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Vietnam vets celebrate day in their honor

Hugh Reyes of Uniondale, a Vietnam Veteran, attends

Hugh Reyes of Uniondale, a Vietnam Veteran, attends the Vietnam Veterans Recognition Day ceremony in downtown Manhattan. (March 27, 2010) Credit: Newsday/Joe Epstein

Hugh Reyes spent six months as an infantryman in Vietnam in 1966. The Uniondale resident has spent much of the rest of his life feeling that service was mostly misunderstood or forgotten.

Saturday, Reyes and hundreds of fellow Vietnam veterans converged at a chilly Vietnam Memorial Plaza in downtown Manhattan. They were there to mark what organizers said was the first public celebration of Vietnam Veterans Day in New York since Gov. David A. Paterson signed a bill in 2008 designating March 29 - the anniversary of the 1973 withdrawal of U.S. troops from Saigon - for commemoration.

"This is important for the camaraderie," said Reyes, a retired New York City policeman. "We were forgotten about for so many years."

The commemoration included a reading of the names of the 1,741 New York City GIs killed during the war, plus the names of many dead Long Islanders who served.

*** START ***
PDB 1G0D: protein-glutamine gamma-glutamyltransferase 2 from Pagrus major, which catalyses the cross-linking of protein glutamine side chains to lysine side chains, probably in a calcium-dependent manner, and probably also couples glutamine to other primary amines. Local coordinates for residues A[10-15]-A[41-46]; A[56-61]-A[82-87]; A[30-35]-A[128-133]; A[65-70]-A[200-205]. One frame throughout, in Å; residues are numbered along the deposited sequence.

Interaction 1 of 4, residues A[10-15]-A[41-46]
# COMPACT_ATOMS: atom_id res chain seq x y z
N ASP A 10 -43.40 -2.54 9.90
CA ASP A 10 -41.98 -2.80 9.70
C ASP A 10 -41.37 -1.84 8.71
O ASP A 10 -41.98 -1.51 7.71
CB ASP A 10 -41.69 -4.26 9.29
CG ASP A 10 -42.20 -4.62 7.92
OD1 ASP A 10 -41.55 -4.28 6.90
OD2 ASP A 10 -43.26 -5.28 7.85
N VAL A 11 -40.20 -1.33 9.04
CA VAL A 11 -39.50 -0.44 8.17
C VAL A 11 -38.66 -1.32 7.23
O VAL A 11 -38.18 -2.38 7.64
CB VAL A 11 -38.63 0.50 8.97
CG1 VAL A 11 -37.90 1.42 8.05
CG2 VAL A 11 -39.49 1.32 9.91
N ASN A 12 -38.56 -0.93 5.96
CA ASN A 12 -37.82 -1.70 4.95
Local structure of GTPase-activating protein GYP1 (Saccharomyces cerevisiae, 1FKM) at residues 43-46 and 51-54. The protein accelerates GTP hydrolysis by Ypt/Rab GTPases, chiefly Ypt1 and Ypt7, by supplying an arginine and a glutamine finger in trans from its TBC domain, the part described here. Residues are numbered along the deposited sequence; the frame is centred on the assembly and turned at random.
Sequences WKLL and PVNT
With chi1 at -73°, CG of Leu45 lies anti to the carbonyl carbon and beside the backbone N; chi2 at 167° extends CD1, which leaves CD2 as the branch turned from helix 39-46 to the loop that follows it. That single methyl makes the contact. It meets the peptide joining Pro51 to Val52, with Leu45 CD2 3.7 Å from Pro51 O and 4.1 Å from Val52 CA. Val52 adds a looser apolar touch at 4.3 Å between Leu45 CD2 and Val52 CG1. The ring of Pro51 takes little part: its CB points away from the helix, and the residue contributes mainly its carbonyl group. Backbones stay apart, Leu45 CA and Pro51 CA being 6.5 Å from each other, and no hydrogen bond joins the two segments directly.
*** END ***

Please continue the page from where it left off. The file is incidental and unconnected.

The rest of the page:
Organizers said momentum for creating an observance specifically for Vietnam veterans has built since 1985, when veterans marched from Brooklyn to the site of the current memorial wall to mark the 10th anniversary of the war's end.

Some 3 million Americans served in Southeast Asia during the 16-year war, America's longest conflict. More than 58,000 U.S. troops were killed and 304,000 were wounded before the last troops withdrew.

Once they returned from Vietnam, many GIs felt rejected by an American populace tired of war and frustrated by defeat. And, like veterans of today's wars, many also battled internal demons brought on by the savagery of war they had witnessed.

Reyes said he slept in his shoes for more than a year after returning from Vietnam, unable to shake the fear he would need to flee attack. He avoided family picnics because parks reminded him of the battlefields.

One of the most difficult things for him to cope with is knowing he was involved in the deaths of children caught between insurgents and U.S. troops.

"We would hear women and children screaming in a village we were taking, and by the time we were finished with the village, everything would be quiet," said Reyes, who said it was more than 40 years before he sought psychological help, in part because he feared he would lose his police officer's job if his superiors knew of his treatment. "I stopped trying to talk to people about it years ago."

John Rezin, 63, a former Navy sailor living in West Babylon, came to the ceremony in part to honor a childhood friend who was killed during the war. He stood near the memorial's smoky green glass wall, at the edge of a crowd of graying men who listened as bagpipes played a mournful tune.

"These guys on the wall are true heroes," he said. "They'll never be forgotten."


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